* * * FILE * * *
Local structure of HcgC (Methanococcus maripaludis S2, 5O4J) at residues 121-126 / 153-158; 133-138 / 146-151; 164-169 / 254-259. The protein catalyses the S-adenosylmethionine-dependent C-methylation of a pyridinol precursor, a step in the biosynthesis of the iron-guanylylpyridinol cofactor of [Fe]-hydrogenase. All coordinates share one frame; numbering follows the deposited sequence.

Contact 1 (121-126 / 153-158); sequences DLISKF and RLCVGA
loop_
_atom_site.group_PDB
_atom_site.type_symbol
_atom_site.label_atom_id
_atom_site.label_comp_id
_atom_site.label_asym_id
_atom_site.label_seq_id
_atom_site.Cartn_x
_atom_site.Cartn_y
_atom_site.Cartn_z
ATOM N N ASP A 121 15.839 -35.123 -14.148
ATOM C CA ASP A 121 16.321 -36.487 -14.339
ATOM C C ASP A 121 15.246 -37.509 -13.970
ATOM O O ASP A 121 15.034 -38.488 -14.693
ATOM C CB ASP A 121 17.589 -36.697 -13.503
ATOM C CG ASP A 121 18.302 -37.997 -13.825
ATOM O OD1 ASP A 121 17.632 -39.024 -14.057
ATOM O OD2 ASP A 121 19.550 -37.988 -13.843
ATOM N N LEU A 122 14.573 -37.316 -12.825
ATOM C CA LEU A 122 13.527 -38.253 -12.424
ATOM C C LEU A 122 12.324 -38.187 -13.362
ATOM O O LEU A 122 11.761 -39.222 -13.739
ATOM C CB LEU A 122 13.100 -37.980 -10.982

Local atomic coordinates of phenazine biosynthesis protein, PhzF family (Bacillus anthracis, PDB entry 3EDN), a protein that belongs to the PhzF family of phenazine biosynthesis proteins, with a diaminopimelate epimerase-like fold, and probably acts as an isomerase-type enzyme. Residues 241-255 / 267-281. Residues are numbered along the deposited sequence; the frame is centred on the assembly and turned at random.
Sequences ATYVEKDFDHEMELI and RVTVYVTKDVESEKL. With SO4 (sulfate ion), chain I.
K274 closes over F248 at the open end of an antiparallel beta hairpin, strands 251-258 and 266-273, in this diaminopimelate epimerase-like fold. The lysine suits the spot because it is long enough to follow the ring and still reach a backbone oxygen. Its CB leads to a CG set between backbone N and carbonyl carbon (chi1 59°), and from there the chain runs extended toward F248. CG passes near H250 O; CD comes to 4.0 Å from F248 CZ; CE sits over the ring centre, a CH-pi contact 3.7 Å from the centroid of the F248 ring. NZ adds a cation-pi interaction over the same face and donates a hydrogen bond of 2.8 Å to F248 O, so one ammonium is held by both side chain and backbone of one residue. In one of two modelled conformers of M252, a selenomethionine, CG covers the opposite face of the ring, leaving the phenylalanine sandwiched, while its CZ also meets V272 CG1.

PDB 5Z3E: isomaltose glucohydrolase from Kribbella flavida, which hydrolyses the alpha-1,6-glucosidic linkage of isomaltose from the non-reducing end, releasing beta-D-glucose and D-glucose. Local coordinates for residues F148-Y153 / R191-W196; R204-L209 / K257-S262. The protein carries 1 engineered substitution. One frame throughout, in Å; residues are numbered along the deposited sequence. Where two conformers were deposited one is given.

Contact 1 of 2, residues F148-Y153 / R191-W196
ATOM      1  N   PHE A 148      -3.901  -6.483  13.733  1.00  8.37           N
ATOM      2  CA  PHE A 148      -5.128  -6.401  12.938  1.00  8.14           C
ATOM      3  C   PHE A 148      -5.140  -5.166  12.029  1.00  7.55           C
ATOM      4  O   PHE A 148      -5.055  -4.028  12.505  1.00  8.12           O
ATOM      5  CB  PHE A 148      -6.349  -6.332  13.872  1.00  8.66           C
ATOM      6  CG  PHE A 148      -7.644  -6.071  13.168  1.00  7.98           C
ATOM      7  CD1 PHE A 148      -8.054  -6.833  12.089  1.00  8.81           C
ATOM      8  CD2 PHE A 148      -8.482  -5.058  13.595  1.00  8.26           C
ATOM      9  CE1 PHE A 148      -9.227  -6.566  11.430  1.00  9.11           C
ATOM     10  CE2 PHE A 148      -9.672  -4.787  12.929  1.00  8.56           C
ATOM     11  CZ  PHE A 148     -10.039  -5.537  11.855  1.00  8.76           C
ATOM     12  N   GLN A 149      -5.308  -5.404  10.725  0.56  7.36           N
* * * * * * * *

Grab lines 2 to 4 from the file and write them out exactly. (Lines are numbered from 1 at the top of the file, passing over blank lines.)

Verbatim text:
Contact 1 (121-126 / 153-158); sequences DLISKF and RLCVGA
loop_
_atom_site.group_PDB